The magnetic resonance imaging (MRI) is a safe, painless, and non-invasive procedure that helps physicians detect certain medical conditions by looking at the highly accurate images of the body. Our MRI test accommodates a wide variety of body types comfortably. Each patient can lie down on a cushion table that slides easily into the MRI scanner, and our machine monitors the internal body structures at all times. Our modern MRI machines produce high resolution images for better results.
The presence of metal in or on your body is a safety hazard for an MRI exam. There are certain medical conditions that may prevent you from having an MRI exam.
You will be asked a series of medical history questions to determine whether you may proceed with the exam.
You will be asked to remove all metal or electronic objects from your body before the exam. These objects interfere with the magnetic field and can be very dangerous if taken into the exam room.
If you have ever had metal in your eyes you may need to have an X-ray of your head prior to undergoing an MRI.
Tell your technologist at the time of your exam if you have any metal or electronic devices in or on your body including, but not limited to:
Tell your technologist and your doctor if you are pregnant or suspect you may be pregnant. Your doctor may postpone the exam or choose an alternative exam.
No preparation is necessary prior to your exam.
Some patients may feel anxious due to the confining nature of the MRI scanner. If you feel this way, talk to your doctor. He or she may feel it necessary to prescribe a sedative prior to your exam to help you relax.
Your doctor or radiologist may request that your MRI scan be enhanced via the use of contrast material. If contrast is required, the technologist will start an intravenous (IV) line in your hand or arm to administer the contrast.
Although rare, there is a slight risk of an allergic reaction to contrast material. Therefore, you will be asked a series of questions about your medical history to determine whether you may receive contrast.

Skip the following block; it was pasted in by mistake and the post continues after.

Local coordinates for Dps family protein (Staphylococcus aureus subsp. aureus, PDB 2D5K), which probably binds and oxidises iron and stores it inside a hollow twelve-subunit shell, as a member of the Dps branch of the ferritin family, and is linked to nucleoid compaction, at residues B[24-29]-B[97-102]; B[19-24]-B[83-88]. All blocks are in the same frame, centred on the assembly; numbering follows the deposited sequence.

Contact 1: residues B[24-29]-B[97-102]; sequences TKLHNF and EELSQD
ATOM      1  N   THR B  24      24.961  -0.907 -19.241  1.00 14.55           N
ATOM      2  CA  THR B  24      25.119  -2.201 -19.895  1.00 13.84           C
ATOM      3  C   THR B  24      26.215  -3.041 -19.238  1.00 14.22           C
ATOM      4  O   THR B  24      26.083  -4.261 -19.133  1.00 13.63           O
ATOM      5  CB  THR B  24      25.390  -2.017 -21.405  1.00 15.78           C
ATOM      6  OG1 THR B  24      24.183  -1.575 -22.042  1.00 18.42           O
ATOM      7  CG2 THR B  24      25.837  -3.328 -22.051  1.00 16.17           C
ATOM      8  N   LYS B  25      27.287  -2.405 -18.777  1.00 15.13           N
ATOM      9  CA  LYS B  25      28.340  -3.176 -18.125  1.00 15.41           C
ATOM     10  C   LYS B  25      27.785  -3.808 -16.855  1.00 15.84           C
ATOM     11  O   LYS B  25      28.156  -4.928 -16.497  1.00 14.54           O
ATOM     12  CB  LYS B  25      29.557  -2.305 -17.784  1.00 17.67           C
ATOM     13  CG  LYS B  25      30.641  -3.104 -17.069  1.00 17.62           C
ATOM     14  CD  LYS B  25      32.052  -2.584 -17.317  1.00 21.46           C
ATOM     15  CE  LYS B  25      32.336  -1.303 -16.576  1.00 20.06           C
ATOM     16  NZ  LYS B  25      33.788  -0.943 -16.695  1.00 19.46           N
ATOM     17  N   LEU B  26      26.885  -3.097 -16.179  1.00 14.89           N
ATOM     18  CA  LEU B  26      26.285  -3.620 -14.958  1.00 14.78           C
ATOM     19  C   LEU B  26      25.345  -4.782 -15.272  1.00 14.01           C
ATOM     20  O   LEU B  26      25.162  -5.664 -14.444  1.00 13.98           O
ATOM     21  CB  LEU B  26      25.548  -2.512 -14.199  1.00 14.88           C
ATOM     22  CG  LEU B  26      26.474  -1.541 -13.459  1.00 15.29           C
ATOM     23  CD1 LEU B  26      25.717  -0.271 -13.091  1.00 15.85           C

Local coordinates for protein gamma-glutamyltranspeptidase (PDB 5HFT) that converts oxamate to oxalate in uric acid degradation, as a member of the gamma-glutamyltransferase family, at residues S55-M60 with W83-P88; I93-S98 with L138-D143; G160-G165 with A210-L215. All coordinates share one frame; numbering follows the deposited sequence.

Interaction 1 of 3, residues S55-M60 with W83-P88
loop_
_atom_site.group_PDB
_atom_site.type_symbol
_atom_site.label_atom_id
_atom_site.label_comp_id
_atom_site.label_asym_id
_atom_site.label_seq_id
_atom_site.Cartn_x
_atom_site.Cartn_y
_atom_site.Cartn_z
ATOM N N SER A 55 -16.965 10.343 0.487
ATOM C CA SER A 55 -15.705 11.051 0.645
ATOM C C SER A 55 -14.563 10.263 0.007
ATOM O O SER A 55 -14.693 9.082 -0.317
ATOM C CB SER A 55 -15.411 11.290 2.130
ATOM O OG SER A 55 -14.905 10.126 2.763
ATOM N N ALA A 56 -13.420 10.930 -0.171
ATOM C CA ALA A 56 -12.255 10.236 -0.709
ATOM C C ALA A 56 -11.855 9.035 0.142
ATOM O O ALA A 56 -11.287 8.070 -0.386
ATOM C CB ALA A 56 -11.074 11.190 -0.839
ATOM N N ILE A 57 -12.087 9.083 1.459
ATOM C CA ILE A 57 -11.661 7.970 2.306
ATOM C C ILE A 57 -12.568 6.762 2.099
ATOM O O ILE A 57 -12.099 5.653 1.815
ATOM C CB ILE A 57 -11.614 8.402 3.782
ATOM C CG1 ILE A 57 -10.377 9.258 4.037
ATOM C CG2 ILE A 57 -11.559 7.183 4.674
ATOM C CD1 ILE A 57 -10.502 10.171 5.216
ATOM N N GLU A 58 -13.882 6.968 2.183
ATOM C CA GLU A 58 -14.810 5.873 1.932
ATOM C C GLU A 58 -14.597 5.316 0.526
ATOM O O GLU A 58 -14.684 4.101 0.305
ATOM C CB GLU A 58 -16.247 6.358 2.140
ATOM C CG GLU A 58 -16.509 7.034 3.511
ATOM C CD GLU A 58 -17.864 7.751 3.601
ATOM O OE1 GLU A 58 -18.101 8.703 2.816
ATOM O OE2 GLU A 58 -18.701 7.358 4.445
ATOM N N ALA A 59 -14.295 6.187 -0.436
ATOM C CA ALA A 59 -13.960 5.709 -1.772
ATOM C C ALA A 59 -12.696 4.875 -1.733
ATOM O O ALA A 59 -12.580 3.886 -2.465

Most reactions are minor such as itchiness, hives, and nausea or vomiting. In very rare instances, an allergic reaction may cause swelling in your throat or other areas of your body. Tell your technologist or doctor immediately if you experience any of these symptoms during or after your exam.
Dont be Surprised!
The exam is painless and on average takes between 30 to 45 minutes, excluding preparation time. The amount of time varies depending on the type and number of exams for which you are scheduled.
During the exam, you will be asked to lie on a movable table. A coil or small antenna-like device may be placed over the body part to be examined. Once you have been positioned the technologist will move the table into the MRI scanner which is a long tubular shaped machine.
During the MRI scan, the magnet produces repetitive thumping and tapping sounds. You will be given earplugs to help block the noise of the scanner. You will also have the option of listening to music of your choice.
The technologist monitors you throughout the procedure. A microphone system enables you to communicate with the technologist at all times. You will also be given a device that will allow you to alert the technologist if you are having any difficulty during the procedure.
We Will Take Care of The Rest!
When your exam is complete you may leave and resume regular activities. If a sedative is administered for your exam you will need to arrange transportation home.
A radiologist will review your exam images and report the findings to your doctor within 24 hours. Your doctor will then discuss the findings and next steps with you.
Whats the Difference?
There are several reasons to have your MRI exam performed in a “high-field” MRI system.
The term “high-field” refers to a magnetic field strength that is 1.0 Tesla or greater. The detail and resolution available in an image is directly related to the strength of the magnetic field. Simply put the higher the magnetic field strength, the more details we can see inside the body.
Images are actually created by a radio wave that enters the body and then is released by the tissues as a similar radio signal. When the magnetic field is high enough, the separation between the different tissues is greater, thus giving radio signals that are more defined and more detailed. This separation allows for much greater resolution of small body parts, such as the internal auditory canals, cranial nerves, rotator cuff and tendon sheaths. The simple truth is that high-field magnets produce much sharper and detailed images than an open unit.
Another advantage for using high-field MRI is that scan times are drastically reduced. High-field exams are produced in about half the time of open units in comparable tests. The benefit to patients is obvious in that their test is done in about half the time. However, there are other benefits to shorter scan times. Patient motion is the greatest contributing factor to image degradation in MRI and there are some body functions which cannot be stopped, such as the heartbeat and abdominal peristalsis.
Also, in order to use MRI effectively, the patient must be fit with an antenna, or radio receiver, called a coil. Both high-field and low-field MRI must have coils in order to function properly and what you will find is that the coils are basically the same for both types of machines. So if a patient is claustrophobic inside a coil on the high-field machine, they are likely to be just as claustrophobic in the low-field coils as well. Remember that the scan times are halved in the high-field machine, so the patient is subject to the claustrophobic feeling for a much shorter time, while getting a far superior scan.